This was the case for Claire, a woman who was in sustained recovery with the help of daily buprenorphine, a narcotic approved by the Food and Drug Administration to help manage opioid-withdrawal symptoms.

When Claire found out she was unintentionally pregnant, she sought prenatal care. Inexperienced in substance abuse treatment, the ob-gyn took Claire off buprenorphine. This led to a full relapse that included intravenous drug use when she was 30 weeks pregnant. She ended up returning to a treatment facility to get help and delivered a healthy baby. But not every woman experiences a happy ending like Claire did.

Mom’s Health Care Coverage

Pregnancy is an ideal time to tackle substance abuse, says South Dakota Senator Deb Soholt (R), a registered nurse. “Pregnancy is a short window. We can measure different results and very quickly see what efforts work best,” she says. “If we tap into that mother-bear feeling, we could change our outcomes, but it will take partnerships to accomplish this goal.”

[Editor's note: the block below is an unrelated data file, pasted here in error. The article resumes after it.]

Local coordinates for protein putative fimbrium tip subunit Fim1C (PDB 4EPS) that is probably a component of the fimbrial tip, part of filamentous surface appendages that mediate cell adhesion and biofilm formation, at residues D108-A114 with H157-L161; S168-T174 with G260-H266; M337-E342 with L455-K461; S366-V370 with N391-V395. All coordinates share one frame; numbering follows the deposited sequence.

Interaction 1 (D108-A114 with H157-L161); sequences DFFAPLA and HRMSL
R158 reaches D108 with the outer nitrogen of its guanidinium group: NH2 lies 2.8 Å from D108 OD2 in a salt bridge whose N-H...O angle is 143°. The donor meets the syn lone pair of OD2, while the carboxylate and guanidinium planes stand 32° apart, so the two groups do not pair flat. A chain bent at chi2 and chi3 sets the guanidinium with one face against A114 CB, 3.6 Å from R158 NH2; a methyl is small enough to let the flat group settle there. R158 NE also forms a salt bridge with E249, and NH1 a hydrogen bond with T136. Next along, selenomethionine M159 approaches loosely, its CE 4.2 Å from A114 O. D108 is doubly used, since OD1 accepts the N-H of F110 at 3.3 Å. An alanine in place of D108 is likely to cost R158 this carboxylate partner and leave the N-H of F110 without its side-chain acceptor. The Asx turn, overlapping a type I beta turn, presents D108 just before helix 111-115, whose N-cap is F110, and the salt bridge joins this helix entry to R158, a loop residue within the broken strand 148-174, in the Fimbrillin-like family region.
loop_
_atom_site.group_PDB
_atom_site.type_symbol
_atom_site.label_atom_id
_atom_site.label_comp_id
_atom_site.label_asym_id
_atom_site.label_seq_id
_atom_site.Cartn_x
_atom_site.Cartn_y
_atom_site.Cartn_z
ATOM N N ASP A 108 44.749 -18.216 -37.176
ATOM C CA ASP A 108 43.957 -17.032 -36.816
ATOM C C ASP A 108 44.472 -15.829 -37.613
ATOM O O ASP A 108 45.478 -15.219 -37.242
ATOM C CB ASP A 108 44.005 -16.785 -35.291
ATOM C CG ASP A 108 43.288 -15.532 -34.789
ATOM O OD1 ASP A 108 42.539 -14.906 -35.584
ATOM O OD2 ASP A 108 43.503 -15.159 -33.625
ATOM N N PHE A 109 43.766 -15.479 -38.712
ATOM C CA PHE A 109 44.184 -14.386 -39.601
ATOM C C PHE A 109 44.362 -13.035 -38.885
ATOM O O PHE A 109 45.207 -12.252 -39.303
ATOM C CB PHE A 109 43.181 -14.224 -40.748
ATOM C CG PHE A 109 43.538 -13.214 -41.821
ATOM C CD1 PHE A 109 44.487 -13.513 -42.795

The four primary sources of health coverage available to pregnant women are insurance through an employer, commercial insurance through health exchanges, Medicaid and, in some states, the Children’s Health Insurance Program.

The Affordable Care Act includes maternity care as one of the 10 essential health benefits included in all new individual and small-group policies, but it doesn’t include pregnancy as one of the “qualifying life events” that trigger an open enrollment period in states’ health exchanges. Low-income women who are not eligible for Medicaid and do not have their own commercial insurance often are left with few or no options for coverage of prenatal care.

In 2015, New York lawmakers addressed this omission by passing legislation that includes pregnancy as a qualifying life event, allowing women to enroll in the state health insurance exchange at any time during their pregnancy. It’s the only state that has done so. “As a mother,” Assemblywoman Aravella Simotas (D) said at the signing of the bill, which she sponsored, “I know firsthand how important prenatal care is, and this historic legislation ensures that women’s and children’s health are not placed at the mercy of an arbitrary date on the calendar.”